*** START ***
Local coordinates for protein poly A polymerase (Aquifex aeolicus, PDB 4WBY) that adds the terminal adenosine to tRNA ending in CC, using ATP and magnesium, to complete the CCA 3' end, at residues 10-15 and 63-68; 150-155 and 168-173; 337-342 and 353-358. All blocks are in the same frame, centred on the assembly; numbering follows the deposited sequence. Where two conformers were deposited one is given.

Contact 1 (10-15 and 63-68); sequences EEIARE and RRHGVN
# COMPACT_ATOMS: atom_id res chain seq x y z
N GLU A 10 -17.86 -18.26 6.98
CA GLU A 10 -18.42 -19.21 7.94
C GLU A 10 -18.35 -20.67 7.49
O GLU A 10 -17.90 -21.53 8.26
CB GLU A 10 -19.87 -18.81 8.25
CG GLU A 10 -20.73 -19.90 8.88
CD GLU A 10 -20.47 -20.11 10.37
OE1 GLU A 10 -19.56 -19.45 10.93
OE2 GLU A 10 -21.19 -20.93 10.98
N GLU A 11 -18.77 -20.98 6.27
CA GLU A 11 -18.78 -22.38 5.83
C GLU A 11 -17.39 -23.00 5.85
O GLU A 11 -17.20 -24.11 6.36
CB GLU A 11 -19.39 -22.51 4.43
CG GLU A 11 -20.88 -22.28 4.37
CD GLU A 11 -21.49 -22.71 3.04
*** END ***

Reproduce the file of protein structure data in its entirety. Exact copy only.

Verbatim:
Local coordinates for protein poly A polymerase (Aquifex aeolicus, PDB 4WBY) that adds the terminal adenosine to tRNA ending in CC, using ATP and magnesium, to complete the CCA 3' end, at residues 10-15 and 63-68; 150-155 and 168-173; 337-342 and 353-358. All blocks are in the same frame, centred on the assembly; numbering follows the deposited sequence. Where two conformers were deposited one is given.

Contact 1 (10-15 and 63-68); sequences EEIARE and RRHGVN
# COMPACT_ATOMS: atom_id res chain seq x y z
N GLU A 10 -17.86 -18.26 6.98
CA GLU A 10 -18.42 -19.21 7.94
C GLU A 10 -18.35 -20.67 7.49
O GLU A 10 -17.90 -21.53 8.26
CB GLU A 10 -19.87 -18.81 8.25
CG GLU A 10 -20.73 -19.90 8.88
CD GLU A 10 -20.47 -20.11 10.37
OE1 GLU A 10 -19.56 -19.45 10.93
OE2 GLU A 10 -21.19 -20.93 10.98
N GLU A 11 -18.77 -20.98 6.27
CA GLU A 11 -18.78 -22.38 5.83
C GLU A 11 -17.39 -23.00 5.85
O GLU A 11 -17.20 -24.11 6.36
CB GLU A 11 -19.39 -22.51 4.43
CG GLU A 11 -20.88 -22.28 4.37
CD GLU A 11 -21.49 -22.71 3.04